The Days of the French Revolution by Christopher Hibbert

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Works from Les Misirables by Victor Hugo to Citizens by Simon Schama have been inspired by the French Revolution. Now available for the first time in years, The Days of the French Revolution brings to life the events that changed the future of Western civilization. As compelling as any fiction thriller, this real-life drama moves from the storming of the Bastille to the doomed court of Louis XVI, the salon of Madame Roland, and even the boudoir of Marie Antoinette. Hibbert recounts the events that swirled around Napoleon, Mirabeau, Danton, Marat, and Robespierre with eyewitness accounts and his "usual grace and flair for divulging interesting detail" (Booklist). This trade paperback edition has twenty-eight pages of black-and-white illustrations, and will be published in time for Bastille Day.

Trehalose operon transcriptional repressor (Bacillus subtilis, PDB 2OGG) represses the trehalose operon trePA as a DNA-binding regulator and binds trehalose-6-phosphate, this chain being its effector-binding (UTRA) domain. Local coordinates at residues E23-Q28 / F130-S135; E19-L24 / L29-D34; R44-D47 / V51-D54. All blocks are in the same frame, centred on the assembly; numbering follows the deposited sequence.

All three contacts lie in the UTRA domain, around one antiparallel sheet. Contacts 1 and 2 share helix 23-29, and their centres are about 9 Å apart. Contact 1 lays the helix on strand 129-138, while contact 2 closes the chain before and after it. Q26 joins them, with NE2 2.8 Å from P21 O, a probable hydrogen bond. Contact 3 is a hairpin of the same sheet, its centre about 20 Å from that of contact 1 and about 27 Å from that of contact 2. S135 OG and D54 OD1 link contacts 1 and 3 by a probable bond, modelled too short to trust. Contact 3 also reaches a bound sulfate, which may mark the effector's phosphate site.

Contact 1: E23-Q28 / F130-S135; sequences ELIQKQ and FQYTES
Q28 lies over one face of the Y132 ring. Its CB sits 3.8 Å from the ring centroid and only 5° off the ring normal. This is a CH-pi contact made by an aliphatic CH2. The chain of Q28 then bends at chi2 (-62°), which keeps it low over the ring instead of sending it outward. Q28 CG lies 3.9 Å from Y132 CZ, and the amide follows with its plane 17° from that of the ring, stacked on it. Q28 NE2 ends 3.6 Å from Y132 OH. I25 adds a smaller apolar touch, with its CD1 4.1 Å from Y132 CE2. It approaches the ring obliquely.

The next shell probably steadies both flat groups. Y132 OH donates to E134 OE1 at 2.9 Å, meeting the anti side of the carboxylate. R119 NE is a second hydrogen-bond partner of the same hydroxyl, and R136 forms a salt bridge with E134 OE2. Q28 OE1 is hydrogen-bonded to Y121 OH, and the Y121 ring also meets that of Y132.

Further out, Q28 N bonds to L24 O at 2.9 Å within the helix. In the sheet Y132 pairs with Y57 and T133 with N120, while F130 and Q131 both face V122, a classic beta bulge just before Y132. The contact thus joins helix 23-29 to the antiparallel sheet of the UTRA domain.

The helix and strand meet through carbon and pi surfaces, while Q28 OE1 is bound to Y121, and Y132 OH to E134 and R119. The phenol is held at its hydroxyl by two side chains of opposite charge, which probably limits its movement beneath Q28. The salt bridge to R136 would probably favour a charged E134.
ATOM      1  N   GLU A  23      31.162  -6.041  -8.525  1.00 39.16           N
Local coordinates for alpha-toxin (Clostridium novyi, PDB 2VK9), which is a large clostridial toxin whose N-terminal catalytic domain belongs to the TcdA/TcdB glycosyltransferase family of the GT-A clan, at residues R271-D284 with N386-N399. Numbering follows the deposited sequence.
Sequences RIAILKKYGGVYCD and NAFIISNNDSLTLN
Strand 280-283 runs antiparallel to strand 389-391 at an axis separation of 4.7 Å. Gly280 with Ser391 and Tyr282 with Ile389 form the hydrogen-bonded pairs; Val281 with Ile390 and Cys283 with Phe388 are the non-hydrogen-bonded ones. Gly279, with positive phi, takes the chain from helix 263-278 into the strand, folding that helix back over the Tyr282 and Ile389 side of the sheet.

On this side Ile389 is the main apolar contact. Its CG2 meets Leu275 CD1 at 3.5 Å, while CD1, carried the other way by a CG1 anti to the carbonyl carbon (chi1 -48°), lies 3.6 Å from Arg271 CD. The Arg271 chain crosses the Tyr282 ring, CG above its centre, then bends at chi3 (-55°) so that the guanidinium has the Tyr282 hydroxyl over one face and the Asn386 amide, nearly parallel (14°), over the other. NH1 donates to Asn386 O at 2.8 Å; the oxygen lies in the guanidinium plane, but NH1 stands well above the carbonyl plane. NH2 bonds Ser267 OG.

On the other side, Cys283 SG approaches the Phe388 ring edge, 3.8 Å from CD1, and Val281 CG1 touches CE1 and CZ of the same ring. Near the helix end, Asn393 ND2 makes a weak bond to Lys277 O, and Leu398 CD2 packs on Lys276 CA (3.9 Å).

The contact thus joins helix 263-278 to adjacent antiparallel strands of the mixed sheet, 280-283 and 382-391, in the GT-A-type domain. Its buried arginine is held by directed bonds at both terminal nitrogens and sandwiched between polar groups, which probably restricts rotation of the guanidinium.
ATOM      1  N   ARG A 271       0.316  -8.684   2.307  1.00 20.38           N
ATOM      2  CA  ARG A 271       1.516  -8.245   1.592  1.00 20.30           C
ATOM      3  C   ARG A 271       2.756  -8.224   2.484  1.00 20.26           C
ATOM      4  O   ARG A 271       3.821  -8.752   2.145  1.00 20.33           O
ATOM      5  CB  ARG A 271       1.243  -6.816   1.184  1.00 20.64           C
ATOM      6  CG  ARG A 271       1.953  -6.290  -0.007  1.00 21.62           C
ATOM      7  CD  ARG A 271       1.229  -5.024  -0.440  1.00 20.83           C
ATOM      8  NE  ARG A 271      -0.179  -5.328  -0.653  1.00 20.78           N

About Christopher Hibbert

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Christopher Hibbert, an Oxford graduate, has written more than fifty books, including Wellington: A Personal History, London: The Biography of a City, Redcoats and Rebels, and The Destruction of Lord Raglan. He lives with his family in Henley-on-Thames in Oxfordshire, England.
Published July 10, 2012 by William Morrow Paperbacks. 384 pages
Genres: History, Travel, War. Non-fiction

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With the load of good, readable books already available on the French Revolution, it's a bad sign when an author claims to be appealing to the general reader.

Oct 16 1980 | Read Full Review of The Days of the French Revolu...

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